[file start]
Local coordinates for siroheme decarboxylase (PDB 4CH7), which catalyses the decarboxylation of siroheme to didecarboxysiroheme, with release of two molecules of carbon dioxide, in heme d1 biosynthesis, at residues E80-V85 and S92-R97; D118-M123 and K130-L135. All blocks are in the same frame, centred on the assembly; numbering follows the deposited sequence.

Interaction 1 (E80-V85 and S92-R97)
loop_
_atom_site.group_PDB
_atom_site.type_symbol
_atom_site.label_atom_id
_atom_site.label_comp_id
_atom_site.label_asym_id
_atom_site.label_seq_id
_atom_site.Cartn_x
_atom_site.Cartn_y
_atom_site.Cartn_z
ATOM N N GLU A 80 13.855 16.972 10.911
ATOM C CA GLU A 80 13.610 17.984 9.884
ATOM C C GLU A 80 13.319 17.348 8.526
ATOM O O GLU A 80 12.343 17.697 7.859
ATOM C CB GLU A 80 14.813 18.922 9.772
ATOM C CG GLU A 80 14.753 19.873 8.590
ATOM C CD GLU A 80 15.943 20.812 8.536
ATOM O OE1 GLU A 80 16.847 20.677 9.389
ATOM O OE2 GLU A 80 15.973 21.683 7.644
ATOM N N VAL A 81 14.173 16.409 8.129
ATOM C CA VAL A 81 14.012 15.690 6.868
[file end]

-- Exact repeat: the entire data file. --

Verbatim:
Local coordinates for siroheme decarboxylase (PDB 4CH7), which catalyses the decarboxylation of siroheme to didecarboxysiroheme, with release of two molecules of carbon dioxide, in heme d1 biosynthesis, at residues E80-V85 and S92-R97; D118-M123 and K130-L135. All blocks are in the same frame, centred on the assembly; numbering follows the deposited sequence.

Interaction 1 (E80-V85 and S92-R97)
loop_
_atom_site.group_PDB
_atom_site.type_symbol
_atom_site.label_atom_id
_atom_site.label_comp_id
_atom_site.label_asym_id
_atom_site.label_seq_id
_atom_site.Cartn_x
_atom_site.Cartn_y
_atom_site.Cartn_z
ATOM N N GLU A 80 13.855 16.972 10.911
ATOM C CA GLU A 80 13.610 17.984 9.884
ATOM C C GLU A 80 13.319 17.348 8.526
ATOM O O GLU A 80 12.343 17.697 7.859
ATOM C CB GLU A 80 14.813 18.922 9.772
ATOM C CG GLU A 80 14.753 19.873 8.590
ATOM C CD GLU A 80 15.943 20.812 8.536
ATOM O OE1 GLU A 80 16.847 20.677 9.389
ATOM O OE2 GLU A 80 15.973 21.683 7.644
ATOM N N VAL A 81 14.173 16.409 8.129
ATOM C CA VAL A 81 14.012 15.690 6.868